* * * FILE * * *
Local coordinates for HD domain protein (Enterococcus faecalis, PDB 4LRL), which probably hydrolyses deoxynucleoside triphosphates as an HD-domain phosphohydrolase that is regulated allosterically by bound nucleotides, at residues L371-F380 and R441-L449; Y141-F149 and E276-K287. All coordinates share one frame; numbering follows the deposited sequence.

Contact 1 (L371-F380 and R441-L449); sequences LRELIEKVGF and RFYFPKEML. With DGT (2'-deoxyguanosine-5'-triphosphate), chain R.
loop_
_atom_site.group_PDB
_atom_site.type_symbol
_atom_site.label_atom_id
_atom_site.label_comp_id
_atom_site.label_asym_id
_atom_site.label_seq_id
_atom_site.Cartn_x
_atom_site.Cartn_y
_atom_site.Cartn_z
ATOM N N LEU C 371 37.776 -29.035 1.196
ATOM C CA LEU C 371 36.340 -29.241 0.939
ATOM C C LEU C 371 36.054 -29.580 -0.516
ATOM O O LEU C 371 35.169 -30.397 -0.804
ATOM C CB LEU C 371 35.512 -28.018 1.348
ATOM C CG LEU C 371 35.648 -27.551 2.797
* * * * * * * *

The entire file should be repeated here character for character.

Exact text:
Local coordinates for HD domain protein (Enterococcus faecalis, PDB 4LRL), which probably hydrolyses deoxynucleoside triphosphates as an HD-domain phosphohydrolase that is regulated allosterically by bound nucleotides, at residues L371-F380 and R441-L449; Y141-F149 and E276-K287. All coordinates share one frame; numbering follows the deposited sequence.

Contact 1 (L371-F380 and R441-L449); sequences LRELIEKVGF and RFYFPKEML. With DGT (2'-deoxyguanosine-5'-triphosphate), chain R.
loop_
_atom_site.group_PDB
_atom_site.type_symbol
_atom_site.label_atom_id
_atom_site.label_comp_id
_atom_site.label_asym_id
_atom_site.label_seq_id
_atom_site.Cartn_x
_atom_site.Cartn_y
_atom_site.Cartn_z
ATOM N N LEU C 371 37.776 -29.035 1.196
ATOM C CA LEU C 371 36.340 -29.241 0.939
ATOM C C LEU C 371 36.054 -29.580 -0.516
ATOM O O LEU C 371 35.169 -30.397 -0.804
ATOM C CB LEU C 371 35.512 -28.018 1.348
ATOM C CG LEU C 371 35.648 -27.551 2.797